Overall, a very good set of rules for running heroic fantasy stories and a very detailed setting with lots of cool stuff.
I'm pretty sure that the rules will easily convert to other games in a heroic style - I know I've seen plenty of discussion on The Forge about people using it for various other settings.
14 September 2004
Despite the fact that only two of us had read the game, the way the rules set things up meant that it ran smoothly. We got through the first turn for each protagonist, with each of us having the initial scene to begin the hunt, a good fight with the first boss' peons (and the boss, in some cases) followed by a bind, each of which was escaped in the third scene. I look forward to when we get to play the next session, as I think it will start with a lot of action - one character gathered so much fuel being beaten up on that he's likely to blast his way through the next few fights with ease.
One thing that particularly impressed me was that all the different styles worked well. We have one story about a midget taking revenge on people who made fun of him. Needless to say, it's pretty silly and a lot of laughs. A couple of the other stories are much darker and nastier, but the change of narration by protagonist seems to mean that each story works by itself and the differing styles don't really interfere with each other. I'll be interested to see whether this breaks down a little when more than one of us goes after the same boss, but I suspect that it will work okay. After all, each of us has had some time to set up our own story and character so expectations about what is acceptable will already be there.
The lack of a single gamemaster didn't quite work. As one of the group's usual gamemasters, and the person who brought Scarlet Wake along, I found some of the group directing a lot of their narration at me, rather than the group in general. I guess that will wear off as they get to know the rules and so on.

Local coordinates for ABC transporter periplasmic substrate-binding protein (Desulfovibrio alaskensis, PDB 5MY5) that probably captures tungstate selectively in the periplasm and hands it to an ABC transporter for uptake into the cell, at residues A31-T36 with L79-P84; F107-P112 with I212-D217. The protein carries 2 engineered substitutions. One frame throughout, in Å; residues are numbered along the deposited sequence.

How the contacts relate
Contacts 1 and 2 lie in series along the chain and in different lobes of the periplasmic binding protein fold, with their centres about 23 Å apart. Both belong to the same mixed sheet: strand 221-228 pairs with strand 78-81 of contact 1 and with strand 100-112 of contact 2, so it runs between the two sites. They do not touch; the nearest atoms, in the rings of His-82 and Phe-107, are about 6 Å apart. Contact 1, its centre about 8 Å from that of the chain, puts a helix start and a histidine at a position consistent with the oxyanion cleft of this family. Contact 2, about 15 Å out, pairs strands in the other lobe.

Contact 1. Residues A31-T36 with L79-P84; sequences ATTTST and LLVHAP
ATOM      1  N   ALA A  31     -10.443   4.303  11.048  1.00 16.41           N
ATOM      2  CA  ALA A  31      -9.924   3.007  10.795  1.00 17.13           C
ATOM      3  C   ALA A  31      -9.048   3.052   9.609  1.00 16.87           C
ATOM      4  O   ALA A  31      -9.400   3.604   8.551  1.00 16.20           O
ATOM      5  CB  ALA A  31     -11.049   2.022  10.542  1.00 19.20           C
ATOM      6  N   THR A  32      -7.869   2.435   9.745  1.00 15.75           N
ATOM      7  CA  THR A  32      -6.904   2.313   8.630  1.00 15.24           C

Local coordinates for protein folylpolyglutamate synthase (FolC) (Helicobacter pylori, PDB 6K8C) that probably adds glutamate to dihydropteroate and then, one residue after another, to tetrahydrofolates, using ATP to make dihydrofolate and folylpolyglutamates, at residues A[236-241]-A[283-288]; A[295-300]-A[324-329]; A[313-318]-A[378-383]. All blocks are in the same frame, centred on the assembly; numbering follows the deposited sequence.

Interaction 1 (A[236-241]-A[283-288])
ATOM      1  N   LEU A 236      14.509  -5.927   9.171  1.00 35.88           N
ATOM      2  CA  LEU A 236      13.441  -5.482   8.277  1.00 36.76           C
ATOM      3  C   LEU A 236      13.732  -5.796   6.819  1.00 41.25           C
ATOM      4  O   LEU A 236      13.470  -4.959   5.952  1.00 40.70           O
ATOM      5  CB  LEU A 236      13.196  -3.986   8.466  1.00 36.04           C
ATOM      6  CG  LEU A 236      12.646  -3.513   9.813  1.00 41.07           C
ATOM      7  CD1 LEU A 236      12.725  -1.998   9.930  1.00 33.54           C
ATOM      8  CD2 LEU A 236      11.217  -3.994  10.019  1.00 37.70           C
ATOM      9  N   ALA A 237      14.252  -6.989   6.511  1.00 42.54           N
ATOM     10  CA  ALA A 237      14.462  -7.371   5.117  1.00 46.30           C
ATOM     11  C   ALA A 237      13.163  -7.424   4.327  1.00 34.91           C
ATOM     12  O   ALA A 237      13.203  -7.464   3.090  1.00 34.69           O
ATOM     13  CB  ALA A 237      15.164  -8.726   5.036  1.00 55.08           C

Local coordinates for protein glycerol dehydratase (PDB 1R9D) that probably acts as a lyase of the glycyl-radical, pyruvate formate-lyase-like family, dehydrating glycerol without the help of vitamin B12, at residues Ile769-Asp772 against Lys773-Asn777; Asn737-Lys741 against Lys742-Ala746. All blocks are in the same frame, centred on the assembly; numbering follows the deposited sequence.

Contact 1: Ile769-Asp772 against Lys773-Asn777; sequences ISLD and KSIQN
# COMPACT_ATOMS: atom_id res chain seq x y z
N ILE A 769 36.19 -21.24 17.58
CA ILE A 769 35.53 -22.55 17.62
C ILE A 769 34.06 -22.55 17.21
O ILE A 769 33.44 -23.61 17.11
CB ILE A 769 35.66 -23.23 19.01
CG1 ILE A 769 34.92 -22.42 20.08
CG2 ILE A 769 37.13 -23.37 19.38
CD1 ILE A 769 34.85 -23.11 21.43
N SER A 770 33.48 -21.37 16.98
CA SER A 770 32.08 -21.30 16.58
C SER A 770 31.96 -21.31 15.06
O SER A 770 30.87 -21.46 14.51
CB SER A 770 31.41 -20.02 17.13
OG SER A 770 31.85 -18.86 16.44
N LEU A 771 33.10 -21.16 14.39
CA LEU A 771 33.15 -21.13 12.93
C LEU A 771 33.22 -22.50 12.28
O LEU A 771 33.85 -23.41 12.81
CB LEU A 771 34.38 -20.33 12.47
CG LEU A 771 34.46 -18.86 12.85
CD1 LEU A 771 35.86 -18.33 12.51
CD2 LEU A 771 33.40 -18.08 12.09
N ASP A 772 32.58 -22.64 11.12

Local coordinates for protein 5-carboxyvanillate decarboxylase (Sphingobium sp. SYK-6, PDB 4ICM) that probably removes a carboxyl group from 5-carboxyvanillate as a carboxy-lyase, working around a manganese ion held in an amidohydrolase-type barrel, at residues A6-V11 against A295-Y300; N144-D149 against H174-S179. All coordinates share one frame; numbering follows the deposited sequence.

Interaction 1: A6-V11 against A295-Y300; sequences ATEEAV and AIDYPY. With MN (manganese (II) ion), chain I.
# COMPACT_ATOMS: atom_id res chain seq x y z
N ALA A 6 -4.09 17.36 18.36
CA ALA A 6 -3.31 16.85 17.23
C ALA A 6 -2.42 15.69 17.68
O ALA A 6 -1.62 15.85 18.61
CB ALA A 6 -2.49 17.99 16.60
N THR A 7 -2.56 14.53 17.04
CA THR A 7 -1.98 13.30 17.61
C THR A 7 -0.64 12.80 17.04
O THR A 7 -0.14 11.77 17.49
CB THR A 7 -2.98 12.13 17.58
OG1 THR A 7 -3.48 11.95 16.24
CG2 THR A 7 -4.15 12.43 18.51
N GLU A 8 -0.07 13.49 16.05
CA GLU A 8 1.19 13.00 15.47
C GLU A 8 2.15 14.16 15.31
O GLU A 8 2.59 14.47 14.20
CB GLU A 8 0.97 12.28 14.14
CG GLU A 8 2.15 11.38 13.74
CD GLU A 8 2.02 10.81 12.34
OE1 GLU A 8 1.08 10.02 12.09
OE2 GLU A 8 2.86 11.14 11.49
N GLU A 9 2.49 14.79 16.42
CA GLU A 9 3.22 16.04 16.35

The overall view is that we had a great time, more so than is usual for dropping a new game on people. I look forward to the next session and also the full game.
* Half a player is someone turning up really late.
09 September 2004
It is based on revenge stories, specifically those in which a very cool protagonist slays their way through a group of enemies. Kill Bill looks like the biggest influence but I think I would like to play it as a Western, in the style of The Outlaw Josey Wales or High Plains Drifter.
In any case, the game works very differently from your average rpg. Everyone has a character and everyone takes turns. There is no one gamemaster - instead everyone is basically the gamemaster of their protagonist's story. You begin with your character idea, give them a few numbers and then work through the kill list - five "bosses" who are the people you want revenge on. Each boss has a few numbers and you allocate them "peons" who defend them.
Protagonists can share bosses from their kill lists. This becomes important in play because the decision about whether to fight the boss together or try to take him out alone can make a difference.
Once all ths is sorted, play begins. Players take turns and each gets three ten-minute scenes before play passes on to the next person. Each scene must be about your protagonist's revenge story, e.g. revealing something about their past, improving their abilities or (obviously) taking on the next boss. The player gets to set up the scene and describe what's going on, and other players take on the roles of any antagonists (bosses and peons) present. The protagonist's player can instruct the antagonist players regarding what is required, to make it fit into their story. Then it plays out.